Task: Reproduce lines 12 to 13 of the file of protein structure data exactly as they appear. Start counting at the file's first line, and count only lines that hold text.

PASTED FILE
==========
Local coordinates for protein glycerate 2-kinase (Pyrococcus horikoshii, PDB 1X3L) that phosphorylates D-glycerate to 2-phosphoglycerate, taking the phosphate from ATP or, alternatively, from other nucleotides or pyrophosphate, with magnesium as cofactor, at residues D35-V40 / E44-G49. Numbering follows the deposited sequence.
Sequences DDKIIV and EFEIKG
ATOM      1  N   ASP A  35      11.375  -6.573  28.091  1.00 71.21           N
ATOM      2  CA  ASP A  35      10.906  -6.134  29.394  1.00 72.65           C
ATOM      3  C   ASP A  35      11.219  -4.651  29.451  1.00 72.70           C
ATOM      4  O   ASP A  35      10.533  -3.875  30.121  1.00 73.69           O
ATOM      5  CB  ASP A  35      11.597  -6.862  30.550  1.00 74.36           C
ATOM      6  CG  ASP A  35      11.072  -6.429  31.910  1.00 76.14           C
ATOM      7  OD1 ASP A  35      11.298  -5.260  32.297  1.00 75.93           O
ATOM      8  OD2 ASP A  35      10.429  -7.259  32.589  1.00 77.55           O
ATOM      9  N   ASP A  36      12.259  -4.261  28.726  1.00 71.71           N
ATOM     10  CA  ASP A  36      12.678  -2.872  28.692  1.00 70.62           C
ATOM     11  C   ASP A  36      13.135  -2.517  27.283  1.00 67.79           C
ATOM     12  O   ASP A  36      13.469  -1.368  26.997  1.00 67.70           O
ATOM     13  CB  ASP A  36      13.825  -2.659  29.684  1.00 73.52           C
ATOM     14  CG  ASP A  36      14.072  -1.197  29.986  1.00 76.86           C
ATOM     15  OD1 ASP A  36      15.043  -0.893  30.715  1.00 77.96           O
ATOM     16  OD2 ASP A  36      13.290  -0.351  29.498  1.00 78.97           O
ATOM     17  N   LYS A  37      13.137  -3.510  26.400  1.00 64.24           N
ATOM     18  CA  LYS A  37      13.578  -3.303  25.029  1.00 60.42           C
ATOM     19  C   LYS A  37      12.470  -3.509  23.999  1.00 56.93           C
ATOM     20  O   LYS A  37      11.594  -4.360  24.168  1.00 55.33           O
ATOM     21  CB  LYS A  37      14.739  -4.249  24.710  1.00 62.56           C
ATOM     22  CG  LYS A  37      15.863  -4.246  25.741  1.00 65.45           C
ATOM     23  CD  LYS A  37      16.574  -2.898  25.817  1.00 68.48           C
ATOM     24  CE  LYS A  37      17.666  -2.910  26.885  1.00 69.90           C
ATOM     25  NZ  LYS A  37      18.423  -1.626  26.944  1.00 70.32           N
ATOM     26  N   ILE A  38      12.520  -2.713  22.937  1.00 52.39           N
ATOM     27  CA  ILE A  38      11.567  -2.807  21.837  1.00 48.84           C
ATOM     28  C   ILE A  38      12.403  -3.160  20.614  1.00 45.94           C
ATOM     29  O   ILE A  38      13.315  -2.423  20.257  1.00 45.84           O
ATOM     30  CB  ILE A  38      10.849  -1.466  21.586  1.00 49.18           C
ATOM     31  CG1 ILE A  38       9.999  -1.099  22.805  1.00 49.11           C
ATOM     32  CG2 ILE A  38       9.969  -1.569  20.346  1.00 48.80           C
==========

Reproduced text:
ATOM     10  CA  ASP A  36      12.678  -2.872  28.692  1.00 70.62           C
ATOM     11  C   ASP A  36      13.135  -2.517  27.283  1.00 67.79           C